Stepping on a cruise ship can sometimes feel like walking into a Caribbean straw market, with vendors hawking their wares left and right. Book your extra-fee restaurant here; pony up a few more dollars for dinner theater there. Don't forget to snap up a spa special before they're gone.
With so many cruise ship dining venues and activities carrying surcharges, it's easy to forget there's still a lot of things to do that don't cost a single cent. If you'd like to say "yes!" to adrenaline-fueled activities and culinary indulgences -- and still ring up a total onboard expense of $0.00 -- check out our list of the best free cruise offerings.
The movies might not be first-run, but admission is free, and you can bring in treats from your cabin or the buffet without having to smuggle them under your jacket. Outdoor lido deck movie screens, which can be found on virtually all cruise lines these days, are even more romantic than the real deal, with prime viewing from the pool by day and on snuggly loungers covered with warm blankets at night, popcorn included. Princess Cruises' Movies Under the Stars sweetens up the experience even more, serving chocolate chip cookies with milk, plus other snacks during show time.
In addition to movies on the pool deck, Disney Cruise Line plays everything from new releases to Disney classics in its indoor Buena Vista Theater, available across the fleet.
Who wouldn't want to drink for free throughout his or her cruise? While several luxury lines offer alcohol-inclusive fares, most mainstream cruise lines do not. However, Norwegian Cruise Line frequently runs a "Free at Sea" program that allows passengers to choose from a list of inclusions -- one of which is an unlimited beverage package -- when they book sailings. (Note that passengers are still responsible for service charges associated with the "free" perk.)
Staying in touch with friends and family while on a cruise has never been cheap. Internet has traditionally cost a pretty penny, but that's changing. As more cruisers demand internet, companies have responded with faster, cheaper access to Wi-Fi. A select few are even going so far as to serve up the internet for free. Viking Ocean Cruises, Regent Seven Seas, Crystal Cruises, Oceania Cruises and most river cruise lines offer unlimited connection at no extra charge.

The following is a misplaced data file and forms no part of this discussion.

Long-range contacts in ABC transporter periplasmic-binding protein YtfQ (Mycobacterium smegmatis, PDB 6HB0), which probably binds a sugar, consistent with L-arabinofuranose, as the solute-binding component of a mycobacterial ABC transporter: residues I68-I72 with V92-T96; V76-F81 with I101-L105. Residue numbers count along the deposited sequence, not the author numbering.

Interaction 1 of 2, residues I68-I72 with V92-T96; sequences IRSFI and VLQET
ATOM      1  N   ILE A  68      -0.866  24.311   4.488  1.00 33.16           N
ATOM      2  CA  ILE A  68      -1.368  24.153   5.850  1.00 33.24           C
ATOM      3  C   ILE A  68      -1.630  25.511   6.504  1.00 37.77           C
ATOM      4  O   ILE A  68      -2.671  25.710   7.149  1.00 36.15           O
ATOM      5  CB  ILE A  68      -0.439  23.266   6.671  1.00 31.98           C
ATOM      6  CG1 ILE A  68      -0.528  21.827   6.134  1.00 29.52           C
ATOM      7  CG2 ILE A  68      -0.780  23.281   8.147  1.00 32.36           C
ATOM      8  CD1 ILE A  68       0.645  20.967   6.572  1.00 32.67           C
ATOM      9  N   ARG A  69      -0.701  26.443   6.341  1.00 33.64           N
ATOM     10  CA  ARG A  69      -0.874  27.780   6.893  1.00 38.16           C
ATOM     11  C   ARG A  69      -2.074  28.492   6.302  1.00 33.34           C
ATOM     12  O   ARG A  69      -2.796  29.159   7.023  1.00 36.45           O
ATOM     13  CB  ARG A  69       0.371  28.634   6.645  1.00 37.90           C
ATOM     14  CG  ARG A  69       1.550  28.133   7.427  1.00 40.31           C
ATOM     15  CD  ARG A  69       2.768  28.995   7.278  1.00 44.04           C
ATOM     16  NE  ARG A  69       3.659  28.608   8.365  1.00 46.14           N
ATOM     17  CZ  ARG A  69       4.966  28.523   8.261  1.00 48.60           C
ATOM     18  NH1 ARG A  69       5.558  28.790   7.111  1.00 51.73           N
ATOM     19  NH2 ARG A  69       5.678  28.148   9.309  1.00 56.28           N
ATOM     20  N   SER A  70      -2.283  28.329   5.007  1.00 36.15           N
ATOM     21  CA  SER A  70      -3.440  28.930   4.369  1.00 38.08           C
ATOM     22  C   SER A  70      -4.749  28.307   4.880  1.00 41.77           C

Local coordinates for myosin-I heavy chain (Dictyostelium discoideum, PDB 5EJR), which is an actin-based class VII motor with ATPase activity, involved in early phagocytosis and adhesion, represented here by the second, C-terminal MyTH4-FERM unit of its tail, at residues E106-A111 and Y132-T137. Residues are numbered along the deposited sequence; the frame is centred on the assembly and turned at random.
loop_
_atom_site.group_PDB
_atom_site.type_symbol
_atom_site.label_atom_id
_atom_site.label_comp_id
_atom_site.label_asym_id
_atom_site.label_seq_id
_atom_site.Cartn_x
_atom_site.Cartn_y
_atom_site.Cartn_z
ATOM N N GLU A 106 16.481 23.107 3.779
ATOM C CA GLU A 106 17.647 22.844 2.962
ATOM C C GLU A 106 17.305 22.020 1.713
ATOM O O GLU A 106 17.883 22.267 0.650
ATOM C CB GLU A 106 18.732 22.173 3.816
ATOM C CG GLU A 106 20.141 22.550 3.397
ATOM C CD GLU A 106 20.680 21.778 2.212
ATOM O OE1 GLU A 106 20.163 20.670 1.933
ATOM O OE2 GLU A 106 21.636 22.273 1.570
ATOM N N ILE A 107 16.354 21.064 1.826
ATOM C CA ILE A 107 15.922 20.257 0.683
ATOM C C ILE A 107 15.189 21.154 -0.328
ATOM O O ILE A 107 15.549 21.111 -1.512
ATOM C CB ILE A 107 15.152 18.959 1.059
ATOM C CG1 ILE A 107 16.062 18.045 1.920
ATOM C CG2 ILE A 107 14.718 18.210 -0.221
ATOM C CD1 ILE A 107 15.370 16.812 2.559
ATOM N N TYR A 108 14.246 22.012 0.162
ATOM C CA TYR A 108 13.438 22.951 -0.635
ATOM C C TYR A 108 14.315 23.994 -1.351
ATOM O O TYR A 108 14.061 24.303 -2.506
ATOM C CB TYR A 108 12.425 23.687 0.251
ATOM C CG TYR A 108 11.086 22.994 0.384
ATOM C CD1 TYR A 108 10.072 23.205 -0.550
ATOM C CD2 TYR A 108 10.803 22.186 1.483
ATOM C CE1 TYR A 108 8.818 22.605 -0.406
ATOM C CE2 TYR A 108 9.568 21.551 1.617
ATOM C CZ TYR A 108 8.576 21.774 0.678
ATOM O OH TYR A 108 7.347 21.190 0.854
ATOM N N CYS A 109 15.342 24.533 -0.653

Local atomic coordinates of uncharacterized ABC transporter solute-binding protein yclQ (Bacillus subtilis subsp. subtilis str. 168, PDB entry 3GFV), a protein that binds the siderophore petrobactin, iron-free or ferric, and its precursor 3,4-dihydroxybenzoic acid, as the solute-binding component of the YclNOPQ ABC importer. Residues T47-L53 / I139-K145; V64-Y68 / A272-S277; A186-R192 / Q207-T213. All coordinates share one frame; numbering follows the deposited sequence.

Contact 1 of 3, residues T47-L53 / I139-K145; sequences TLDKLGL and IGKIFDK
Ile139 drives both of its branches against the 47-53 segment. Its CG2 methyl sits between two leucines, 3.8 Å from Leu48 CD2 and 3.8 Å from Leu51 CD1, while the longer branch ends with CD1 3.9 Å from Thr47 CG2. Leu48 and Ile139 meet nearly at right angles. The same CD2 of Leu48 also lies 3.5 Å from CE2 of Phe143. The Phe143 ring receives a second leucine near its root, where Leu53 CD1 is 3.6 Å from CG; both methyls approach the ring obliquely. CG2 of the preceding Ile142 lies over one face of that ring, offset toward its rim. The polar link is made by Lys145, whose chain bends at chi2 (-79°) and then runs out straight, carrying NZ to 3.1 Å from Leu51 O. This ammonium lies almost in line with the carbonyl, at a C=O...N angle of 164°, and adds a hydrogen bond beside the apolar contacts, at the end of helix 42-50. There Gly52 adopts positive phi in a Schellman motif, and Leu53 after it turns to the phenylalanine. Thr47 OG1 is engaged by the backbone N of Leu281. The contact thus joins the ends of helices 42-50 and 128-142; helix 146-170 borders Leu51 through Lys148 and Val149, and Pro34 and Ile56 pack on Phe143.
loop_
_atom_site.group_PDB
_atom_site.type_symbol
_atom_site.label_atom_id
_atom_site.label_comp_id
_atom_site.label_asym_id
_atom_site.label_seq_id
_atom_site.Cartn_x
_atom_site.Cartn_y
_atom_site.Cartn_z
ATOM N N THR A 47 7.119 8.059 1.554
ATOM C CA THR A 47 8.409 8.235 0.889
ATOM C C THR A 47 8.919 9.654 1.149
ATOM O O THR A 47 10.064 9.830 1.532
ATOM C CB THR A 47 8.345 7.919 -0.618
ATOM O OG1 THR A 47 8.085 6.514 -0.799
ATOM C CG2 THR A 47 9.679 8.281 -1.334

Several cruise lines have partnered with celebrity chefs to offer extra-special dining experiences that would be nearly impossible (or very expensive) to have on land. But, those experiences usually come with an extra price tag.
Not so on Carnival, Crystal, Oceania and Seabourn. On Carnival, you can fill up on juicy burgers at Guy's Burger Joint, the brainchild of Food Network chef Guy Fieri. (On select Carnival ships, Fieri also helms Guy's Pig & Anchor Bar-B-Que Smokehouse, and on Carnival Horizon and Carnival Panorama, an expanded version dubbed Guy's Pig & Anchor Smokehouse and Brewhouse.)
Caribbean Princess, Crown Princess and Sky Princess also treat passengers to the Salty Dog Grill (a complimentary offshoot of the Salty Dog Gastropub found on other ships). Helmed by celebrity chef Ernesto Uchimura, the venue serves up complimentary burgers (except the chef's namesake "Ernesto" burger, which costs $5), street tacos, hot dogs and other snacks.
Crystal offers each of its passengers one free dinner at Umi Uma and its sushi bar, developed by famed chef Nobu Matsuhisa. On Oceania's Marina and Riviera, cruisers can dine at Jacques, the creation of French chef Jacques Pepin. (Pepin's dishes are also available in the main dining room, for lunch.) Meanwhile, Seabourn's The Grill by Thomas Keller treats diners to innovative steakhouse fare created by Thomas Keller, known for his Michelin-starred restaurants, such as New York City's Per Se and The French Laundry in Napa Valley.
Snagging tickets to a Broadway show is rarely affordable -- unless you're doing so at sea. On the wide-open waters of the ocean, you can see "Grease," "Mamma Mia!," "Hairspray," "Cats" and "Saturday Night Fever" on select Royal Caribbean ships or "Jersey Boys," "Rock of Ages," and "Priscilla, Queen of the Desert" on select Norwegian Cruise Line ships -- for nothing more than the cost of your already-paid cruise fare.